Save the Date
A keen observation of the transition from artsy hipsterhood to responsible adulthood, Michael Mohan’s Save the Date examines the difficulties young adults face considering grown-up phases like marriage when half of their parents have divorced. With irrepressibly appealing performers playing flawed characters, he strikes a chord that resonates, even if some of the notes are a bit familiar.
Lizzy Caplan (Bachelorette) stars as Sarah, a fiercely independent artist/bookstore manager who reluctantly agrees to move in with her adorable rocker boyfriend, Kevin (Geoffrey Arend). He’s so blissed-out about their new living arrangement that he’s completely tone-deaf to the fact that no, she wouldn’t appreciate being proposed to in front of all their friends (and a bunch of strangers, too) at the end of one of his packed shows.
She’ll turn out all right though, since just before that happened, Jonathan (Mark Webber) was hitting on her, and he quickly becomes her adorable marine-biologist boyfriend. Sarah’s the kind of girl who knows she won’t end up alone, so she can afford to go through perfectly good, nice guys who will risk inevitable broken hearts to be with her, however temporarily. Yet in Caplan’s capable hands, an otherwise annoyingly entitled personality plays like a girl who just needs her space.
Meanwhile, her sister Beth (Alison Brie) is planning her wedding to Kevin’s bandmate, Andrew (Martin Starr). They’re happy, but his feet are feeling a little chilly as he realizes the freedom he’s leaving behind, and she resents his disinterest in the details of the reception. Brie, who stars in TV’s Community and Mad Men, once again portrays a cute yet persnickety character to whom she brings depth and humanity.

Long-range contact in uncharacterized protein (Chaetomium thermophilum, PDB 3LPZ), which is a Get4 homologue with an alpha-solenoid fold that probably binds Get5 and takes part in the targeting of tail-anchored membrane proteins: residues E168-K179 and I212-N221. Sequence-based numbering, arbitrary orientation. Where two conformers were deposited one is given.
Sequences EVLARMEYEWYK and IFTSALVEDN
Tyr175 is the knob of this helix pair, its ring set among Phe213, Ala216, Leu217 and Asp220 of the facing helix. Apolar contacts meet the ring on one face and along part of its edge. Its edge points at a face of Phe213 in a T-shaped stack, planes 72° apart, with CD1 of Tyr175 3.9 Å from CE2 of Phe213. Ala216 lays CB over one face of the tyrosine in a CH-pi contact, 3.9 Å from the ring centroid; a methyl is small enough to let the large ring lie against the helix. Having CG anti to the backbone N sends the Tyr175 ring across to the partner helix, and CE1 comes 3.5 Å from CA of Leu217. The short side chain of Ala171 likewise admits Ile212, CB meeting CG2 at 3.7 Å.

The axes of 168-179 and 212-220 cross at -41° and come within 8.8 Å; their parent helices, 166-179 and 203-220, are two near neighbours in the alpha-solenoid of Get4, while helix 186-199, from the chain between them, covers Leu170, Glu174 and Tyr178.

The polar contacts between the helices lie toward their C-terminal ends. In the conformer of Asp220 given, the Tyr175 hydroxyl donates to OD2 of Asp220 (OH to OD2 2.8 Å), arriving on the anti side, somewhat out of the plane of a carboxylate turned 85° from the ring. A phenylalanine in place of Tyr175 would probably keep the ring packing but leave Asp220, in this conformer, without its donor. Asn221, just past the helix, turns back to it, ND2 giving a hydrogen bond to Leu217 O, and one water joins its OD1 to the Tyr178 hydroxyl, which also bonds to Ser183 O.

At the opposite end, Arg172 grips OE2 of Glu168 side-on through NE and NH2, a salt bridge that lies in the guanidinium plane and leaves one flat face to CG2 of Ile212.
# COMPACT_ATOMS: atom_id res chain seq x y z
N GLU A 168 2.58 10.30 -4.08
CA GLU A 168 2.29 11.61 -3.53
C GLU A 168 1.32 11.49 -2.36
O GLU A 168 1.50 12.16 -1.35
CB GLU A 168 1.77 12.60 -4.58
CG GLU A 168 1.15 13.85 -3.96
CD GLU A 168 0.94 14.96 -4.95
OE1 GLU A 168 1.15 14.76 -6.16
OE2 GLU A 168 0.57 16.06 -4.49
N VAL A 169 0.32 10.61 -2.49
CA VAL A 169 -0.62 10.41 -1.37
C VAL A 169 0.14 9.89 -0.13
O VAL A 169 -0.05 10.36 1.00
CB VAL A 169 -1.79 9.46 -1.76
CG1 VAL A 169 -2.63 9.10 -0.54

Key to the story and style of the film are Sarah’s ink drawings, created in real life by graphic novelist Jeffrey Brown, who co-wrote the screenplay. They serve as a creative window into Sarah’s soul while conveniently advancing the plot at a critical juncture.
Their simple elegance is sometimes slightly undermined, however, by the clunkier aspects of the film, like Mohan’s proclivity for shooting his characters’ feet and the actors’ propensity to deliver all their lines as if they’re drunk or stoned, and an unplanned pregnancy. (Seriously, girls, use some birth control!) But these are nitpicks and largely overcome thanks to honest, heartfelt interactions between the characters, including a particularly moving exchange that takes place in front of a red-lit lingerie shop.
Director: Michael Mohan
Writers: Jeffrey Brown, Egan Reich, Michael Mohan
Starring: Lizzy Caplan, Alison Brie, Martin Starr, Geoffrey Arend, Mark Webber
Release Date: Dec. 14, 2012